We're often reminded that today a family needs two incomes whereas in the past one income was sufficient to raise a family.
I do agree that the decision by the federal government and left-wing educators to destroy our public schools by eliminating ability grouping has forced families with bright, well-behaved children to flee, at great expense, into high-cost school districts where they can enroll their children with others of like ability and temper. Certainly our schools policy has destroyed many of our cities and regions.
But most people aren't talking about the high cost of basic housing when they reference the need for two incomes. They're pointing out the need for two incomes to maintain what they view as a decent standard of living.
But what is decent? My mother's father was already a school superintendent when he decided to enter the Methodist ministry, a vocation for which he realized he would need a college degree. So he enrolled at the Mississippi State Teachers College and was given a job as manager of the bookstore to pay his tuition expenses. This was in the 1930s. The school allowed him to bring a couple of cows and pasture them where the football stadium is today. My mother and uncle would sell the milk in the mornings to professors. Can you imagine how many of today's students would refuse a college education if they were told it involved milking a cow or even working in the bookstore?
While my maternal grandfather was enrolled at "Southern" my paternal Uncle Jake enrolled as a student. His first cousin was married to the president, Dr. George. My uncle lived with them because he couldn't afford the cost of a dorm. One semester the money was lacking to pay tuition and my grandfather instructed him to just write the check and he would cover it. As it turned out he was unable to persuade the local bank to loan him $25 against $1,000 in county warrants as collateral and he had to sell his finest mule to cover the tuition check. Today this would be considered intolerable!
In the 1940s my mother was fortunate enough to attend the University of North Carolina on a Rockefeller Scholarship, where she earned a master's in health education. She told me during her time at UNC she was "rich," as it was the first time in her life she had ever had any money. The provisions of the scholarship were that she had to work in a rural Mississippi health department for five years, so she ended up in Holly Springs, where she lived in a boarding house. She wasn't alone. There were many successful, middle-class people who lived in boarding houses in those days. (One successful businessman told me he never paid rent as he always managed to work off his rent in chores.) My mother was struggling to pay off a car on a two-year payment plan, and she told me she always tried to arrange her daily schedule so she would be visiting a school at lunchtime so she could take advantage of the five-cent lunch. Money was that tight.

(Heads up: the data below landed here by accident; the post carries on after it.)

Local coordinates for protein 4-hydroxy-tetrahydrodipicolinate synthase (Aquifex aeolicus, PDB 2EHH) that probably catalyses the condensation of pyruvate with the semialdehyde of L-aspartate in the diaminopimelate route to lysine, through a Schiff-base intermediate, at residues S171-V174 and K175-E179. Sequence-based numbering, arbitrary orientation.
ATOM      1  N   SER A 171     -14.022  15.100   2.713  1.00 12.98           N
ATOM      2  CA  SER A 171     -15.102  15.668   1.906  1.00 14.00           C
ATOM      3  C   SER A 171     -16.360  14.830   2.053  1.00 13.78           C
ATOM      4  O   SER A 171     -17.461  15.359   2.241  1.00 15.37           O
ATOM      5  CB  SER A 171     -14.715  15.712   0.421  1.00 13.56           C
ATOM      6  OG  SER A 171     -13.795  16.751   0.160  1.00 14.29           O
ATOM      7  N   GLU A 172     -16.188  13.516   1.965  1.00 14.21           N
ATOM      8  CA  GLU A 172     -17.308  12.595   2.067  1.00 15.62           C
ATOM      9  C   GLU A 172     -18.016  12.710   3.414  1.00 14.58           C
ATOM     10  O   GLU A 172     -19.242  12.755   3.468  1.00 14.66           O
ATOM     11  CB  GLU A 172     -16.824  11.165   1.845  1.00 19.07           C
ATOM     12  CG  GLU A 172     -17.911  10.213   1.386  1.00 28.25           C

By 1948 the Depression was over, and both of my grandparents were on a sound financial footing. By that time my paternal grandfather could even be called prosperous. Yet my parents were married that year in the living room of my grandparent's home. In 1948, the expectation was not that one spend a small fortune on a wedding. Today they would be expected to put on a lavish affair at great expense.
Take a look sometime at the homes of the 1950s and early 1960s. They tend to be nice, comfortable homes but they are not nearly as luxurious as the homes of today. Today our homes are nicer and cost more, and perhaps that's why we have to work more to pay for them.
As a child when my clothes would get a rip or a tear, my mother would repair them. Does anyone remember the little iron-on patches that people used to use? I never see a child today with patched clothes (including my own). I used to wear hand-me-downs as a matter of course; sometimes I would be the fifth cousin/brother to wear an item. It didn't bother me. Today, of course, kids rarely wear hand-me-downs and to offer a poor person an item of used clothing is considered an insult.
The bottom line is we insist on a much higher standard of living today than what earlier generations enjoyed. In fact, we tend to view the standard of living of 40 or 50 years ago as abject poverty. It's really not, and perhaps we need to change the way we look at the world.
I'm not suggesting that two incomes aren't great. I just question the notion that a family absolutely has to have two incomes to survive, particularly if one parent is staying home tending to the family. As my grandmother told my father one day when he was bemoaning the high cost of living: "Son, it's not the high cost of living, it's the cost of living high."
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